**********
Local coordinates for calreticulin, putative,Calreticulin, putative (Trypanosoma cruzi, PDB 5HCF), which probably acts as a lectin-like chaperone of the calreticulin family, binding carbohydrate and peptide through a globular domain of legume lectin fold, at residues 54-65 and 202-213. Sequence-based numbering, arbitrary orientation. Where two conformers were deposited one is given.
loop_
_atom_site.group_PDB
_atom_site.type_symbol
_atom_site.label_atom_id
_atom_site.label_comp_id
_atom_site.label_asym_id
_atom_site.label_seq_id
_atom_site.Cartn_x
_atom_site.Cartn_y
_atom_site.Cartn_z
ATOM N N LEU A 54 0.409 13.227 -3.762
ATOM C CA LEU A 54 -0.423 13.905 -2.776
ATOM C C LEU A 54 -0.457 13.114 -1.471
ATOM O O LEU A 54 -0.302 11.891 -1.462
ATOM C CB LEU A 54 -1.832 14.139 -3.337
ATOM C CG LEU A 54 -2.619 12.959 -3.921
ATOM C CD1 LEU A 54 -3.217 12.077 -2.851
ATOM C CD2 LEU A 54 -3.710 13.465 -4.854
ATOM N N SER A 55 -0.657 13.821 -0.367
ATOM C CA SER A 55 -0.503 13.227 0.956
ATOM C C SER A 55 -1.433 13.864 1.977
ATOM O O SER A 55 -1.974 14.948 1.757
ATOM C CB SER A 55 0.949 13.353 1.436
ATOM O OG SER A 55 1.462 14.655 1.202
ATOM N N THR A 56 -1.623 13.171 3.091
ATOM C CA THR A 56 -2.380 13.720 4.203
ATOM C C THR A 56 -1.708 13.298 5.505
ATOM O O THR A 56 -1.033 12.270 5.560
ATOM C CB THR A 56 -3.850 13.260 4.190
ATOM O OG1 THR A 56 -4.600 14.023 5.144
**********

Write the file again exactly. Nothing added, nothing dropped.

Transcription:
Local coordinates for calreticulin, putative,Calreticulin, putative (Trypanosoma cruzi, PDB 5HCF), which probably acts as a lectin-like chaperone of the calreticulin family, binding carbohydrate and peptide through a globular domain of legume lectin fold, at residues 54-65 and 202-213. Sequence-based numbering, arbitrary orientation. Where two conformers were deposited one is given.
loop_
_atom_site.group_PDB
_atom_site.type_symbol
_atom_site.label_atom_id
_atom_site.label_comp_id
_atom_site.label_asym_id
_atom_site.label_seq_id
_atom_site.Cartn_x
_atom_site.Cartn_y
_atom_site.Cartn_z
ATOM N N LEU A 54 0.409 13.227 -3.762
ATOM C CA LEU A 54 -0.423 13.905 -2.776
ATOM C C LEU A 54 -0.457 13.114 -1.471
ATOM O O LEU A 54 -0.302 11.891 -1.462
ATOM C CB LEU A 54 -1.832 14.139 -3.337
ATOM C CG LEU A 54 -2.619 12.959 -3.921
ATOM C CD1 LEU A 54 -3.217 12.077 -2.851
ATOM C CD2 LEU A 54 -3.710 13.465 -4.854
ATOM N N SER A 55 -0.657 13.821 -0.367
ATOM C CA SER A 55 -0.503 13.227 0.956
ATOM C C SER A 55 -1.433 13.864 1.977
ATOM O O SER A 55 -1.974 14.948 1.757
ATOM C CB SER A 55 0.949 13.353 1.436
ATOM O OG SER A 55 1.462 14.655 1.202
ATOM N N THR A 56 -1.623 13.171 3.091
ATOM C CA THR A 56 -2.380 13.720 4.203
ATOM C C THR A 56 -1.708 13.298 5.505
ATOM O O THR A 56 -1.033 12.270 5.560
ATOM C CB THR A 56 -3.850 13.260 4.190
ATOM O OG1 THR A 56 -4.600 14.023 5.144